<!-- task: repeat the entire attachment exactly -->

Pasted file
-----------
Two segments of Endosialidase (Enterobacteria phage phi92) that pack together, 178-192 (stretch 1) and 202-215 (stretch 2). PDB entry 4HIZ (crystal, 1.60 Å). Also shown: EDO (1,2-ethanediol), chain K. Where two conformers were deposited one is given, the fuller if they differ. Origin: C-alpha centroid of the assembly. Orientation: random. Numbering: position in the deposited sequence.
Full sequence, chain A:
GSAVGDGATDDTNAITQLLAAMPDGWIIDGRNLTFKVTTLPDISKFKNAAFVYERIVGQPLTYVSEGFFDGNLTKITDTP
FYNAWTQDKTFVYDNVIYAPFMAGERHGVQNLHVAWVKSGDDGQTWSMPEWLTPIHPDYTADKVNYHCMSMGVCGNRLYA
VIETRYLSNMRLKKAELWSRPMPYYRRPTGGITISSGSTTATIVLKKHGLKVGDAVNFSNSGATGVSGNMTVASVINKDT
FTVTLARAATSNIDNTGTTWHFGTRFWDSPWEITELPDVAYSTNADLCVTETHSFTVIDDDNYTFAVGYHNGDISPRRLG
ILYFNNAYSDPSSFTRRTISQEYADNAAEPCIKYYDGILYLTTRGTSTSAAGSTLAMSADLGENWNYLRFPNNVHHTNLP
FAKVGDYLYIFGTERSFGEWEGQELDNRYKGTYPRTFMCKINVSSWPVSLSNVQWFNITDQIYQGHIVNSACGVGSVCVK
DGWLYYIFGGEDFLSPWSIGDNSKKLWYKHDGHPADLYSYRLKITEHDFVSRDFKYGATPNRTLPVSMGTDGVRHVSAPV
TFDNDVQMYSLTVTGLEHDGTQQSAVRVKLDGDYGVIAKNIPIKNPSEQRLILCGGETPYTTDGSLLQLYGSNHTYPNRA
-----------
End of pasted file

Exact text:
Two segments of Endosialidase (Enterobacteria phage phi92) that pack together, 178-192 (stretch 1) and 202-215 (stretch 2). PDB entry 4HIZ (crystal, 1.60 Å). Also shown: EDO (1,2-ethanediol), chain K. Where two conformers were deposited one is given, the fuller if they differ. Origin: C-alpha centroid of the assembly. Orientation: random. Numbering: position in the deposited sequence.
Full sequence, chain A:
GSAVGDGATDDTNAITQLLAAMPDGWIIDGRNLTFKVTTLPDISKFKNAAFVYERIVGQPLTYVSEGFFDGNLTKITDTP
FYNAWTQDKTFVYDNVIYAPFMAGERHGVQNLHVAWVKSGDDGQTWSMPEWLTPIHPDYTADKVNYHCMSMGVCGNRLYA
VIETRYLSNMRLKKAELWSRPMPYYRRPTGGITISSGSTTATIVLKKHGLKVGDAVNFSNSGATGVSGNMTVASVINKDT
FTVTLARAATSNIDNTGTTWHFGTRFWDSPWEITELPDVAYSTNADLCVTETHSFTVIDDDNYTFAVGYHNGDISPRRLG
ILYFNNAYSDPSSFTRRTISQEYADNAAEPCIKYYDGILYLTTRGTSTSAAGSTLAMSADLGENWNYLRFPNNVHHTNLP
FAKVGDYLYIFGTERSFGEWEGQELDNRYKGTYPRTFMCKINVSSWPVSLSNVQWFNITDQIYQGHIVNSACGVGSVCVK
DGWLYYIFGGEDFLSPWSIGDNSKKLWYKHDGHPADLYSYRLKITEHDFVSRDFKYGATPNRTLPVSMGTDGVRHVSAPV
TFDNDVQMYSLTVTGLEHDGTQQSAVRVKLDGDYGVIAKNIPIKNPSEQRLILCGGETPYTTDGSLLQLYGSNHTYPNRA